Monday, 29 February 2016

Book review: The Semester Of Our Discontent - Cynthia Kuhn (Lila Maclean Mystery #1)


English professor Lila Maclean is thrilled about her new job at prestigious Stonedale University until she finds one of her colleagues dead. She soon learns that everyone, from the chancellor to the detective working the case, believes Lila—or someone she is protecting—may be responsible for the horrific event, so she assigns herself the task of identifying the killer.

More attacks on professors follow, the only connection a curious symbol at each of the crime scenes. Putting her scholarly skills to the test, Lila gathers evidence, but her search is complicated by an unexpected nemesis, a suspicious investigator, and an ominous secret society. Rather than earning an “A” for effort, she receives a threat featuring the mysterious emblem and must act quickly to avoid failing her assignment…and becoming the next victim.


My opinion.
The Semester Of Our Discontent is set in a prestigious university where the school's reputation and the academic rivalry set the tone for a cutthroat environment. A tough place to be the 'newby', as Lila soon discovers.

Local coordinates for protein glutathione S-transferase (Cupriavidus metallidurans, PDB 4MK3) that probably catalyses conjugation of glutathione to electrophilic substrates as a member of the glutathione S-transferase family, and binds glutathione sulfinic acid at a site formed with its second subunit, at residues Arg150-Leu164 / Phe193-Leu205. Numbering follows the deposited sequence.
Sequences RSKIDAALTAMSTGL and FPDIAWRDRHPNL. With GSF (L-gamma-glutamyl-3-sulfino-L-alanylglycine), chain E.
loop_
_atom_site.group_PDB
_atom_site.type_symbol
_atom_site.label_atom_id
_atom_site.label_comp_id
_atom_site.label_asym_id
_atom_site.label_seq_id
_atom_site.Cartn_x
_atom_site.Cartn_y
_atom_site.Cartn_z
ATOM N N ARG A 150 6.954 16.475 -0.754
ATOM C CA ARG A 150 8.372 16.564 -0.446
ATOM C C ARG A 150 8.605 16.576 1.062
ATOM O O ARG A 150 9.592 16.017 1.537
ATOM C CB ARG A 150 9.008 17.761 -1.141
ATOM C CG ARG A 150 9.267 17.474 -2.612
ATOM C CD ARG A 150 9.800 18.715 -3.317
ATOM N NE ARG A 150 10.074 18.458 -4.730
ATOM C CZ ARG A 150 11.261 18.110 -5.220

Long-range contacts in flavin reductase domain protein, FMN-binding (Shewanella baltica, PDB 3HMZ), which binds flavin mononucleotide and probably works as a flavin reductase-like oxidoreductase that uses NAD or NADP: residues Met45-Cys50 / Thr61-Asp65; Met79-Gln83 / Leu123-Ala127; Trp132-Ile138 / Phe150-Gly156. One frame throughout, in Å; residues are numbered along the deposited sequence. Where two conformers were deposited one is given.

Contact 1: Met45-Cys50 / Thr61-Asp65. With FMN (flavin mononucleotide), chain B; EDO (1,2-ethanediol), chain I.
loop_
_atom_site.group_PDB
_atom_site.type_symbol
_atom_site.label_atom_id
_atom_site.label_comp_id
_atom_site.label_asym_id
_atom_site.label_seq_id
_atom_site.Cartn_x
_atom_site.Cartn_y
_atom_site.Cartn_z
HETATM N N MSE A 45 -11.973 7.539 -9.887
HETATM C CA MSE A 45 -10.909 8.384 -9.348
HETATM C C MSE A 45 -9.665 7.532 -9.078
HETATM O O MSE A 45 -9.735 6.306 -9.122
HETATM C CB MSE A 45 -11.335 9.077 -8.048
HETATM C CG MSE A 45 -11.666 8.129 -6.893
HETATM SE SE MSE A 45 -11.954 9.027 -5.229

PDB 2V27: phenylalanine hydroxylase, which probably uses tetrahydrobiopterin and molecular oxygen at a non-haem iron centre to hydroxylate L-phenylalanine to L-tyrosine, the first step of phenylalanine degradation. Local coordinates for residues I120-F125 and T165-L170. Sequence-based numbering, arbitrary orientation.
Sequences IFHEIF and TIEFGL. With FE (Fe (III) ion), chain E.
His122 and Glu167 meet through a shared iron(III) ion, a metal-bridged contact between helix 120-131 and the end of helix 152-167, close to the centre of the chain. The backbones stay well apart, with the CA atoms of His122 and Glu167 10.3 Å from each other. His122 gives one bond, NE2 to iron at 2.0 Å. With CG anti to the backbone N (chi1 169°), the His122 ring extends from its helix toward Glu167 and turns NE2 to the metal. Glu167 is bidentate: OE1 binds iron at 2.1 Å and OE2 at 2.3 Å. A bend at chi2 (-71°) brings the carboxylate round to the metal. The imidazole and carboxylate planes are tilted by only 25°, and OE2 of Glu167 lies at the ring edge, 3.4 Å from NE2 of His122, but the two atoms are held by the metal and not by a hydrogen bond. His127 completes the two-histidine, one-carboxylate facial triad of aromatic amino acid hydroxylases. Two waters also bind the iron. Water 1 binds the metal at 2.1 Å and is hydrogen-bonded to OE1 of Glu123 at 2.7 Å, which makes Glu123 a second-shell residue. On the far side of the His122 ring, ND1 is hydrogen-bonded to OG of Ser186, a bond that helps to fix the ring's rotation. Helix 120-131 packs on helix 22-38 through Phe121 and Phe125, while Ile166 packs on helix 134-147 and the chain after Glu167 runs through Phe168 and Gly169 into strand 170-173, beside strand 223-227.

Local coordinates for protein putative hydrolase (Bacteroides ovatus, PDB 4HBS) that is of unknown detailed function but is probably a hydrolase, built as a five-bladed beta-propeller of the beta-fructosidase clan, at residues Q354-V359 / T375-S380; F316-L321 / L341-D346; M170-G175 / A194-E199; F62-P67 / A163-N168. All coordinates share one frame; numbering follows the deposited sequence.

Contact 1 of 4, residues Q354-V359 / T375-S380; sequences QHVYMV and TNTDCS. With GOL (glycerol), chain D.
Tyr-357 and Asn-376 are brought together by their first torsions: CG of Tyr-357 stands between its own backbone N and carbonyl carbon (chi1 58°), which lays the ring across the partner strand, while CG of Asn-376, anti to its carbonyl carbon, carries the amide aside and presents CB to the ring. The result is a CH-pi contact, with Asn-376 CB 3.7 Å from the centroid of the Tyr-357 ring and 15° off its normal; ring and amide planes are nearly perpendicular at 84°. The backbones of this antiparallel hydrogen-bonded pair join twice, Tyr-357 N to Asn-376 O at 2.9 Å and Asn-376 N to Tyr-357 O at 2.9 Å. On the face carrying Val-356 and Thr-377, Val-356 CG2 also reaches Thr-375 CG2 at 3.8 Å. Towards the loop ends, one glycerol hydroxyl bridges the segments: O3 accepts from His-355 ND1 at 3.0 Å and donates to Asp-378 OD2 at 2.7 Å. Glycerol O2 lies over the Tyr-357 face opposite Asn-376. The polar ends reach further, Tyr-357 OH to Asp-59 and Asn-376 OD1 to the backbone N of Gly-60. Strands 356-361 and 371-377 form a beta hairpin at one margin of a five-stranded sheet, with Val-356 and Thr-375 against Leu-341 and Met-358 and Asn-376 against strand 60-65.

Although this book is called a mystery, I must say that it felt more like a political thriller - be it academic politics. Lila soon finds herself in the line of fire but instead of feeling a sense of peril, I was more focused on the faculty relationships - as was the story, it seemed. I felt the 'deadly' competitiveness of the academic world more than the actual threat of violence and murder.
When arriving at Stonedale University, Lila doesn't know any of her colleagues. Like any newcomer she's trying to find out as much as she can about their personalities and the inner workings of the department she's now a part of. I really enjoyed trying to piece everything together based on the snippets of "office gossip" she gets thrown her way, and eventually joining her in mentally making notes on motive and opportunity of the possible culprit.
I have no idea how this  book could evolve into a mystery series, but I'm looking forward to finding out - and to learn and see more of Nathan's character.
Full of surprises and with some inspiring strong (female) characters, The Semester Of Our Discontent was an absolute joy to read and the vicious world of academics made for a setting that is both original and fascinating.


 








2 comments:

  1. Grey characters add depth to novels for me, and they are the most reflective of what it means to be human.

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  2. Thank you for reading and sharing!

    ReplyDelete